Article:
California’s governor and its largest utility pitched in Wednesday to provide help in the recovery effort in the wake of Hurricane Katrina’s devastation, and local governments quickly volunteered fire and public works personnel and equipment for the ravaged Gulf of Mexico coast in Louisiana, Mississippi and Alabama. On Thursday the governor added assistance from the California National Guard.

Gov. Arnold Schwarzenegger ordered the state National Guard to activate “any personnel or resources necessary to respond” to the national emergency created by the hurricane. The California National Guard said it was deploying more than 500 troops along with their equipment to support relief efforts.

Noting again that his state “will do everything in its power” to assist the hurricane victims, Schwarzenegger said he was in touch with his counterparts in Louisiana and Mississippi before sending state personnel to both states to provide assistance. California dispatched what the governor called “urban search and rescue teams” among more than 500 people that were sent to the gulf coast region.

“We are trying as a state to do everything that we can to help those two states because it is unbelievable the suffering that is going on in those two states right now,” Schwarzenegger said.

Meanwhile, Pacific Gas and Electric Co. said it has offered to send help in the form of utility crews, equipment and charitable aid, noting that its top executives have been in contact with their counterparts at utilities in the ravaged areas.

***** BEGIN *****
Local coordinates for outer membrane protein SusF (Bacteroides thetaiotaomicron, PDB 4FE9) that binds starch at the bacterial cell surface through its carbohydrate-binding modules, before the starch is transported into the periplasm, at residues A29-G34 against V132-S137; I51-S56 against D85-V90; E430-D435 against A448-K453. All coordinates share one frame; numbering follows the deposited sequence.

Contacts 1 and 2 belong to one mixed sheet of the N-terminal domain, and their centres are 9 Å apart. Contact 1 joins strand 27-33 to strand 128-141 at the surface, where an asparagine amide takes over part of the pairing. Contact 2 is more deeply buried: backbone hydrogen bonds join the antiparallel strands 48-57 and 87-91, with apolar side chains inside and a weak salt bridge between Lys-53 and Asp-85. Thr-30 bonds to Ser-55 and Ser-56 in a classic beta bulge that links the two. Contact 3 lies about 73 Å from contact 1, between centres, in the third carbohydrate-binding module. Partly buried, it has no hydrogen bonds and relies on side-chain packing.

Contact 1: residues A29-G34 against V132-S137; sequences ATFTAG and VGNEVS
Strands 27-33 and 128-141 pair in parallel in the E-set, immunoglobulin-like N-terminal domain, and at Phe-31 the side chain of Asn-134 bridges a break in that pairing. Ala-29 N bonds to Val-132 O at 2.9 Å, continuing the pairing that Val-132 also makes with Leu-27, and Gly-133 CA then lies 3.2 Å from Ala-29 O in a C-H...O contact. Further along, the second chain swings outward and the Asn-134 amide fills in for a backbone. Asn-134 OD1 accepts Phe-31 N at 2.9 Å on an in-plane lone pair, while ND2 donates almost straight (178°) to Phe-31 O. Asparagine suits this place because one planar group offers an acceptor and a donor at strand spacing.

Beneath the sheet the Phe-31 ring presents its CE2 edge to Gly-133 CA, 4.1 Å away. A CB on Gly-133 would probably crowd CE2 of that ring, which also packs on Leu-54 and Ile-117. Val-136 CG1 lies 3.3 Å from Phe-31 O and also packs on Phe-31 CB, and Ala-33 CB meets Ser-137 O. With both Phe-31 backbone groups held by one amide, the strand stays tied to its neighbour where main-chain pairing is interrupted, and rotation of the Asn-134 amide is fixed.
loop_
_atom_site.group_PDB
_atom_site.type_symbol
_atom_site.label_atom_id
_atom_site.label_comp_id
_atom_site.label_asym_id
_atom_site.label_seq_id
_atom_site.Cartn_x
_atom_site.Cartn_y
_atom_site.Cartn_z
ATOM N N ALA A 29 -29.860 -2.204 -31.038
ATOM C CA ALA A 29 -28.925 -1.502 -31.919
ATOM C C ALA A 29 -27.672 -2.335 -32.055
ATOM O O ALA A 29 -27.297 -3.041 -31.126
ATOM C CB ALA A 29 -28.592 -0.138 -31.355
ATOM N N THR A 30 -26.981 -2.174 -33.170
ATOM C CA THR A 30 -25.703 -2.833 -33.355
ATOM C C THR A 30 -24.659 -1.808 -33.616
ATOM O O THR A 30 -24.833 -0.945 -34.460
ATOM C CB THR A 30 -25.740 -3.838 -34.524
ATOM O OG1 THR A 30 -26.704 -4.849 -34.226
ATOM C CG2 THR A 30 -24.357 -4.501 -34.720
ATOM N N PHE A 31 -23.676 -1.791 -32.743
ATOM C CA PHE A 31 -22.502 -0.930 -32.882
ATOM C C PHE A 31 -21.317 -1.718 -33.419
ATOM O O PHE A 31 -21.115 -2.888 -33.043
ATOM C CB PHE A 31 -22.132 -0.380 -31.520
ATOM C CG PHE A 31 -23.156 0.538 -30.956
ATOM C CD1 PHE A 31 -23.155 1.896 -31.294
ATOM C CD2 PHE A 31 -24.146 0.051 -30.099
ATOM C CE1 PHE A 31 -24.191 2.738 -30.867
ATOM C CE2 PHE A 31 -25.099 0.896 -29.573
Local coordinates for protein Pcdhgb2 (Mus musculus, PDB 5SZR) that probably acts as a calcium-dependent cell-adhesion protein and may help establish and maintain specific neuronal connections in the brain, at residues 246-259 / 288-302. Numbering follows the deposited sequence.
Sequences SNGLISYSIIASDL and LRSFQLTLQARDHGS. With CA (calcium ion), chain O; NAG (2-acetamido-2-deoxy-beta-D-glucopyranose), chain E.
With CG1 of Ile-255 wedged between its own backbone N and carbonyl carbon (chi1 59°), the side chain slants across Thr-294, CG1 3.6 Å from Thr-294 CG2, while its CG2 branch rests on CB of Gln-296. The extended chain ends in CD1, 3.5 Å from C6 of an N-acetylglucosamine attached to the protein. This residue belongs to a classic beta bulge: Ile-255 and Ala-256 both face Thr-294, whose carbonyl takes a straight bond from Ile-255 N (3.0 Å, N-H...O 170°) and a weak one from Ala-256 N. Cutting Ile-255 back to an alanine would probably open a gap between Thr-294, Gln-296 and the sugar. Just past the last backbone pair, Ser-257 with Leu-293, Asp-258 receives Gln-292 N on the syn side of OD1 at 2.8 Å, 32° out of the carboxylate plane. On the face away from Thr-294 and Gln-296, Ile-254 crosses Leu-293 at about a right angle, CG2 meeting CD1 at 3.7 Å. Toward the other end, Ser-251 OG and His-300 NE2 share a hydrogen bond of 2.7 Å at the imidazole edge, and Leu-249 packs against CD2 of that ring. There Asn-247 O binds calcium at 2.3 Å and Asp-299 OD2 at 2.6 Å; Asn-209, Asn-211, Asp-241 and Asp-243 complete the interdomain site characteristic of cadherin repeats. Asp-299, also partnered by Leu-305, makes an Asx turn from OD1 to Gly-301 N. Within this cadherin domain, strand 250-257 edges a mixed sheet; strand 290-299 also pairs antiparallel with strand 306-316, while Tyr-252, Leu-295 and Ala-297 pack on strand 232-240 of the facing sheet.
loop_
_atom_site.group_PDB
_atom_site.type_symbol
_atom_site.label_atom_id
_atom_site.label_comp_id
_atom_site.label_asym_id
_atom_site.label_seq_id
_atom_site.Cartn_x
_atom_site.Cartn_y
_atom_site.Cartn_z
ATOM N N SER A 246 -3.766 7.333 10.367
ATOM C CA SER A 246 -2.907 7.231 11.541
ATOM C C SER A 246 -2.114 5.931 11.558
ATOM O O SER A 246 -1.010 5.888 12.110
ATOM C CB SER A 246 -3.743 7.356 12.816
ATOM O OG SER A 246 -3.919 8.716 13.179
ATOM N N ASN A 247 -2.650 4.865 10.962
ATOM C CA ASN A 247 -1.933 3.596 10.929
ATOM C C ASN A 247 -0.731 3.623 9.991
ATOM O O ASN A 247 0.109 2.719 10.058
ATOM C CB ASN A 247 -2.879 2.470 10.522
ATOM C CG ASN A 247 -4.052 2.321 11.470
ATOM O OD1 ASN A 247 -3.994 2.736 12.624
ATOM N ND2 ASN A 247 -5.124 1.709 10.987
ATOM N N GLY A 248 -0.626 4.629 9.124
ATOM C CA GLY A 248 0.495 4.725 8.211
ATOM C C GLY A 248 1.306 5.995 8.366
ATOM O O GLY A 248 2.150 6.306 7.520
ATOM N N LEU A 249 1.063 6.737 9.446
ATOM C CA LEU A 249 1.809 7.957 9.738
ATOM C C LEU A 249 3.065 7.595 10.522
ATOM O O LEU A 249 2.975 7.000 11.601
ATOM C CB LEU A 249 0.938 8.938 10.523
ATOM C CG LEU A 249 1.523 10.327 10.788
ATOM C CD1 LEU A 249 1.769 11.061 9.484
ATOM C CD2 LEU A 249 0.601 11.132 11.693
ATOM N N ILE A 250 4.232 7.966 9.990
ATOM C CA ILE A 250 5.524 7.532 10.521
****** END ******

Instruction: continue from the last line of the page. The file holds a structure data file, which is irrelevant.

PG&E’s utility has offered to send electric, gas and transmission tower construction crews, along with vehicles and equipment needed to help restore electricity and natural gas service. Utilities in the three hardest hit states were expected to let PG&E know by early next week what resources they needed, and when the aid should be sent.

“We will be giving up to $100,000 in charitable contributions to the Red Cross to assist hurricane victims, matching donations by our employees, to try to help with the human side of this tragedy,” said Gordon R. Smith, the PG&E utility president/CEO, who characterized the damage to equipment infrastructure in the region as “extensive,” requiring as much help as can be mustered from around the nation.

The utility said the crew deployment is based on employee volunteers, and in this situation the PG&E utility crews are likely to work and live under very difficult conditions. “The company applauds the spirit and commitment of the men and women who choose to participate in this effort,” said a PG&E utility spokesperson.

In Los Angeles and Orange Counties, fire, search-and-rescue and medical assistance personnel were dispatched Wednesday as parts of state teams totaling more than 500 volunteers who were reportedly on their way to the disaster area. Los Angeles Mayor Antonio Villaraigosa called the hurricane’s destruction the worst experienced in his lifetime.

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